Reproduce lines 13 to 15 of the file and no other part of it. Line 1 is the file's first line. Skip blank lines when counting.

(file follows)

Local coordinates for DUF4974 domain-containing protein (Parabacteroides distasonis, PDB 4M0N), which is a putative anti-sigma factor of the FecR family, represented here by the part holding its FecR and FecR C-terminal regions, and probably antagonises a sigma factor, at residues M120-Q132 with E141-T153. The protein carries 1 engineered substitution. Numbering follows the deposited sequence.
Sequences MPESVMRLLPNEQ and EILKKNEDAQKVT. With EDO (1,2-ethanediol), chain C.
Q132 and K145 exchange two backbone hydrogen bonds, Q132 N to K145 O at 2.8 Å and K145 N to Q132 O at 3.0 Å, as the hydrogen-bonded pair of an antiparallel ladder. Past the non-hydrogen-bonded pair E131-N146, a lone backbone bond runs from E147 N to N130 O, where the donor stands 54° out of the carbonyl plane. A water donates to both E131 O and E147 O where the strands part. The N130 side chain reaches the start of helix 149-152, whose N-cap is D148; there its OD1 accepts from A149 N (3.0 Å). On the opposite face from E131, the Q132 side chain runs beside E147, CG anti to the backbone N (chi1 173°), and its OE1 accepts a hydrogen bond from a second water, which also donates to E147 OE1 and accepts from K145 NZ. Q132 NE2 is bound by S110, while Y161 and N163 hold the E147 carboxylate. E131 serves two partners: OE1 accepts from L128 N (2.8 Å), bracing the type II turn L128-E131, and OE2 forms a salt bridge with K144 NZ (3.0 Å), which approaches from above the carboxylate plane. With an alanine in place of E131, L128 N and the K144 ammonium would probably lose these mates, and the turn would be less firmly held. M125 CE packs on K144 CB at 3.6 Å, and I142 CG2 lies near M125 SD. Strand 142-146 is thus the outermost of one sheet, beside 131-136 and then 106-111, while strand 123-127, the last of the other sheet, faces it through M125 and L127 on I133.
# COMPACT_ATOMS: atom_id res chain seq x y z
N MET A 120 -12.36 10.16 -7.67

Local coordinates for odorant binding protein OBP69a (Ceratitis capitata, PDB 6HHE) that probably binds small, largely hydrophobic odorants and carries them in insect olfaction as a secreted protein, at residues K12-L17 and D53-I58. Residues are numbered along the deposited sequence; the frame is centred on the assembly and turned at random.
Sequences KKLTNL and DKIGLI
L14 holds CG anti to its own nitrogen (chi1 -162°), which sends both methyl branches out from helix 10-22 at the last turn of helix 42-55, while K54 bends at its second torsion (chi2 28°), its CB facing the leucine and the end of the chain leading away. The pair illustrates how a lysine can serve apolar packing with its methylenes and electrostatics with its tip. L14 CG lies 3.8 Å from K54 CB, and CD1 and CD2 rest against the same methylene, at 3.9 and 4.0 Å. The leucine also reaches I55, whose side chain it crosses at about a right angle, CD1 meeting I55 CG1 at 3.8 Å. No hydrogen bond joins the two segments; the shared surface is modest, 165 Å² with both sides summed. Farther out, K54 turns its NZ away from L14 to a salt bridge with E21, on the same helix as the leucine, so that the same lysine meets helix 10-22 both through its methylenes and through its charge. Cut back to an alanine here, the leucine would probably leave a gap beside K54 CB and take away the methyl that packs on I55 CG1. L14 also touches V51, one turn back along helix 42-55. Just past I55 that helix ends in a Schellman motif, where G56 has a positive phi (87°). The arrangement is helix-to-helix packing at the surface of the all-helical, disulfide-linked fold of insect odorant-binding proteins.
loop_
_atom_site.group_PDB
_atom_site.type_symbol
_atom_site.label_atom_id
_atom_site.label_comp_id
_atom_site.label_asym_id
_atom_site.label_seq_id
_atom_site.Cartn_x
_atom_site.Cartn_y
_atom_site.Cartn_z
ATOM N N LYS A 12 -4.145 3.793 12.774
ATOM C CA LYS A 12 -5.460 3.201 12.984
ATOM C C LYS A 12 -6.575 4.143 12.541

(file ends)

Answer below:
_atom_site.label_comp_id
_atom_site.label_asym_id
_atom_site.label_seq_id